“This project will be crucial to helping Lao PDR recover from the global coronavirus shock by protecting and enhancing its natural capital, and supporting the creation of green jobs in vulnerable communities,” said the World Bank Lao PDR Country Manager Nicola Pontara.
Despite enjoying sustained periods of high economic growth in the last three decades, Lao PDR has experienced a gradual deterioration of its natural capital, making vulnerable rural people more susceptible to floods and droughts while jeopardizing their access to food, fiber, fresh water and income.
The Government of Lao PDR will implement the project through the Department of Forestry at the Ministry of Agriculture and Forestry. To create jobs and livelihoods and secure environmental benefits, the project will develop environmentally and socially sustainable partnerships among communities, government, nature-based-tourism companies, and forest plantations.
The Lao Landscapes and Livelihoods Project complements other partnerships between Laos and the World Bank on biodiversity protection, carbon emission reductions and nature-based tourism. It also supports the priorities of the government’s ninth National Socio-Economic Development Plan for 2021-25 and the 2030 National Green Growth Strategy.
Policy Measures to Advance Jordan’s Transition to Renewables
A new report published today by the International Renewable Energy Agency (IRENA) has identified a series of policy measures that can help advance the energy transition towards renewable energy in Jordan.
The “Renewables Readiness Assessment: The Hashemite Kingdom of Jordan” – developed in co-operation with Jordan’s Ministry of Energy and Mineral Resources, suggests opportunities exist to deepen private sector engagement in national efforts to reach a 31 per cent share of renewables in total power by 2030.
“The recommendations of this report comply with the newly issued Energy strategy 2020-2030 and its action plan,” said H.E. Engineer Hala Zawati, Minister of Energy and Mineral Resources in Jordan. “We are fully aware that to achieve all these ambitious targets, a strong partnership between the public and private sectors is needed. We are also eager to work with international friends and partners to make renewable energy a main pillar of the Jordan energy sector.”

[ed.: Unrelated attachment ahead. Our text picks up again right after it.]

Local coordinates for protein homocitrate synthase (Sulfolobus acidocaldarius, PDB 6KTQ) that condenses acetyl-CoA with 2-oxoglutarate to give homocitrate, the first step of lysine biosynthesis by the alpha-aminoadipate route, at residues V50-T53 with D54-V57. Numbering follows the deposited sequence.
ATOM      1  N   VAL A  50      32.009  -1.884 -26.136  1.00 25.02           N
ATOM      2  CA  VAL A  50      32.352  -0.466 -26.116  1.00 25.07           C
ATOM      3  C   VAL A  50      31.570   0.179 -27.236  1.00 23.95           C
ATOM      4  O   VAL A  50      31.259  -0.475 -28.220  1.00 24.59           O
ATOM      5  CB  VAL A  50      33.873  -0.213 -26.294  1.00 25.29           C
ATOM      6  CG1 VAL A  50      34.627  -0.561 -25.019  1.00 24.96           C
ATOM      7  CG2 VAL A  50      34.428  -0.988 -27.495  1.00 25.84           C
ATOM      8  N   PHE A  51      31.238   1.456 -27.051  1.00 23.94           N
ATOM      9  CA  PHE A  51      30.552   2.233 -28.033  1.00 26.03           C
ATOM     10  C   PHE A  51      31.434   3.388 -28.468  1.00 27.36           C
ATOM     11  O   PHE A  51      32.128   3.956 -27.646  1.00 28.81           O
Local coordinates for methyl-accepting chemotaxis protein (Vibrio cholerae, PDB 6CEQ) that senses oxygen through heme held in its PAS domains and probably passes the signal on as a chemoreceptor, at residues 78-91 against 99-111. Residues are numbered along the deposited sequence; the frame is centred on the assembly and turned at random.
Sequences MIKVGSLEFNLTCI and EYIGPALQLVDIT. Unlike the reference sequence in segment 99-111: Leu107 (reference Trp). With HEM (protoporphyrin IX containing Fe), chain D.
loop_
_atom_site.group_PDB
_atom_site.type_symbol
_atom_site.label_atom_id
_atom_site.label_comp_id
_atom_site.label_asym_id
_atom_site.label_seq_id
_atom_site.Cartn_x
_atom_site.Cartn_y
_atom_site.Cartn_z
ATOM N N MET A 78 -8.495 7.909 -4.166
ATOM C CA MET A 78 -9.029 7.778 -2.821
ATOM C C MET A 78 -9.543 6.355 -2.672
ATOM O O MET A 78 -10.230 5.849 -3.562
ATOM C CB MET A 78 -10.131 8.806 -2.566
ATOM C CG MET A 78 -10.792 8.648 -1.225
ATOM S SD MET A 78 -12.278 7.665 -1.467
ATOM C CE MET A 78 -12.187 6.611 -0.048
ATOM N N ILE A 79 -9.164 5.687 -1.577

The report presents policy action areas to increase energy security and boost supply diversity through the accelerated uptake of renewables and includes ideas to boost end-use electrification and increase the availability of energy transition investments from domestic institutions.
Jordan’s share of electricity from renewables grew from almost zero in 2014 to around 20 per cent in 2020 thanks to enabling frameworks and policies that have supported the deployment of renewable energy technologies, including solar photovoltaic (PV) and onshore wind.
“Jordan boasts significant renewable energy resource potential that if realised will reduce consumer energy costs, improve national energy security, create jobs and stimulate sustainable growth – boosting post COVID-19 economic recovery efforts,” said IRENA Director-General Francesco La Camera. “This report highlights a series of policy and regulatory measures that will allow Jordan to build on its energy transition progress to date and align it with 2030 national decarbonisation goals.”
Capacity building in local financing institutions and project developers can drive their engagement in the energy transition, the report says, while helping the country to meet its needs in important areas such as the build-out of electric charging infrastructure for the transport system.
Challenges associated with integrating higher shares of renewables in Jordan can be addressed by building and upgrading transmission and distribution infrastructure, deploying storage, promoting demand-side management and incentivising electrification of heating, cooling and transportation.
Renewables Readiness Assessment: Jordan lists concrete recommendations around the following seven action areas:
- Provide the conditions for renewables to grow in the power sector
- Foster continued growth of renewable power generation
- Plan for the integration of higher shares of renewable power
- Incentivise the use of renewables for heating and cooling
- Support renewable options for transport and mobility
- Catalyse renewable energy investment
- Strengthen local industries and create jobs in renewables
‘No place’ for coups in today’s world
On the opening day of a new UN Human Rights Council session on Monday, UN Secretary-General António Guterres reiterated his “full support to the people of Myanmar”, three weeks after the military takeover that has brought thousands out onto the streets in protest.
“Coups have no place in our modern world”, Mr. Guterres said in a pre-recorded video address at the Council’s 46th regular session, his comments coming after the forum held a special session on 12 February, in which it adopted a resolution expressing deep concern at the junta’s move.